The public has shown less and less tolerance toward agricultural fumigant use, and regulators have been forced to look for solutions that meet the demands of the public yet allow growers to farm. One strategy to reduce the potential for fumigant exposure from off-site movement of volatile fumigants is the use of barrier films, which trap the fumigant in the field.
In a multi-year study of strawberry production systems, the use of nonfumigant alternatives such as heat treatment with steam resulted in fruit yields comparable to those produced using conventional fumigants. Above, steam application to strawberry beds prior to planting near Camarillo, CA.
Fumigants and barrier films
A gas-impermeable film can minimize fumigant emissions, increase fumigant retention over time and reduce the amount of fumigant needed for effective pest control (Wang et al. 1999). Compared to standard 1-mil polyethylene films or uncovered soil, virtually impermeable film (VIF) can greatly reduce fumigant emissions and enhance retention of the fumigant in the upper soil layer (Chellemi and Mirusso 2002). VIF differs from traditional single-layer high-density polyethylene tarp because VIF has at least one gas-impermeable layer (such as nylon or polyaminides) between polyethylene layers (Wang et al. 1997).
Higher concentrations of 1,3-D and chloropicrin were measured under VIF than under standard film 1 to 4 days after drip fumigation (Desaeger and Csinos 2005). Improved retention of fumigants under VIF provides more opportunity for fumigants to degrade in the soil instead of being released into the atmosphere (Wang and Yates 1998). Researchers have found that VIF can reduce the amount of 1,3-D plus chloropicrin needed for effective soil disinfestation by 50% (Medina et al. 2006). Santos et al. (2005) found that reducing methyl bromide plus chloropicrin rates by 50% under multilayer VIF controlled nutsedge similarly to full-rate (350 pounds per acre) methyl bromide plus chloropicrin applied under standard single-layer films.
A relatively new barrier film, totally impermeable film, or TIF, has been shown to retain fumigant better than VIF (Fennimore and Ajwa 2011). TIF is a five-layer film with two ethylene vinyl alcohol layers embedded in three layers of standard polyethylene film (Fennimore and Ajwa 2011). Fumigant-use regulations in Ventura County allow the application of twice as many pounds of chloropicrin per 48-hour period where TIF is used than under standard 1.25-mil film (VCAC 2011). Fennimore and Ajwa (2011) found that TIF was effective at trapping fumigants, improving weed control and boosting strawberry yields. By trapping the fumigant under TIF, higher fumigant concentrations kill a greater percentage of the weed seeds and soil pathogens, thus improving soil pest control and yields.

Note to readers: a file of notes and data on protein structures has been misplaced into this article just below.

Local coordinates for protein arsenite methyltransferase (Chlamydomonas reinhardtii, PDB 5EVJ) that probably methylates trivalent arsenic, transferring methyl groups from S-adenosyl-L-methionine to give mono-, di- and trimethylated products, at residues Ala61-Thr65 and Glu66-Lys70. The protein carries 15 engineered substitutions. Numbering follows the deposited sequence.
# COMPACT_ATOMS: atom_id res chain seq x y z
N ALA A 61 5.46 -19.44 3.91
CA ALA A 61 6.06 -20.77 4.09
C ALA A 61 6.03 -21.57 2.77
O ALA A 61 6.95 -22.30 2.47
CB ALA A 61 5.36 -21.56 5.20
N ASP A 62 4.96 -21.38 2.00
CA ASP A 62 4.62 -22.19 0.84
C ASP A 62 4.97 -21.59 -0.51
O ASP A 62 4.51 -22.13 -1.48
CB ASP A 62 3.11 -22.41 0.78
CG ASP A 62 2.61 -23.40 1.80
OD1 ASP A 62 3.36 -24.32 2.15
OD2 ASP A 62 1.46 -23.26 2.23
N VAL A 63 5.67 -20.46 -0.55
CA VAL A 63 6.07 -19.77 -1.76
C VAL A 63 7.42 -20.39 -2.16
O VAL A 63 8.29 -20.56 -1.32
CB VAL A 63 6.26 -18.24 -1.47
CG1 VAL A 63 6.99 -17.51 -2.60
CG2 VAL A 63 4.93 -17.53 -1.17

Field evaluation of VIF
We conducted field trials near Salinas at the USDA Agricultural Research Service (USDA-ARS) Spence Farm and near Watsonville at the Monterey Bay Academy research facilities during the 2007–2008 season. Fumigants were applied at Monterey Bay Academy on Oct. 11, 2007, and at Spence Farm on Oct. 24, 2007. The fumigants tested were 1,3-D plus chloropicrin (InLine, 200 pounds per acre; and Pic-Clor 60, 150 pounds per acre), methyl bromide plus chloropicrin (50/50 drip formulation, 200 pounds per acre), and chloropicrin (150 pounds per acre). The efficacy of each treatment was compared to methyl bromide plus chloropicrin (67/33 formulation, 300 pounds per acre) applied by drip fumigation. Each fumigant was applied under two types of film: 1.25-mil VIF (Bruno Rimini, London, UK) and 1.25-mil standard polyethylene tarp.
Approximately 4 weeks after fumigation, the bareroot strawberry variety Albion was transplanted. Beds were 54 inches wide, center to center, and two lengths: 30 feet long at Monterey Bay Academy and 100 feet long at Spence Farm. Due to differences in the land available at the two sites, final harvest plot size was 20 feet long at Monterey Bay Academy and 35 feet long at Spence Farm. Treatments were arranged in a split plot design, with film as the main plot and fumigant as the subplot, and replicated four times at each site. Conventional tillage practices were followed for strawberry production in each area.
Fruit yield was evaluated once or twice weekly and sorted into marketable fruit and culls. Fruit yield data were analyzed using SAS version 9.3 (SAS Institute, Cary, NC). Data were analyzed for the effects of film on season-long fruit yields, and mean separation was performed using Fisher's protected LSD. The emissions data were analyzed in EXCEL (Microsoft, Redmond, WA) using a student's t-test.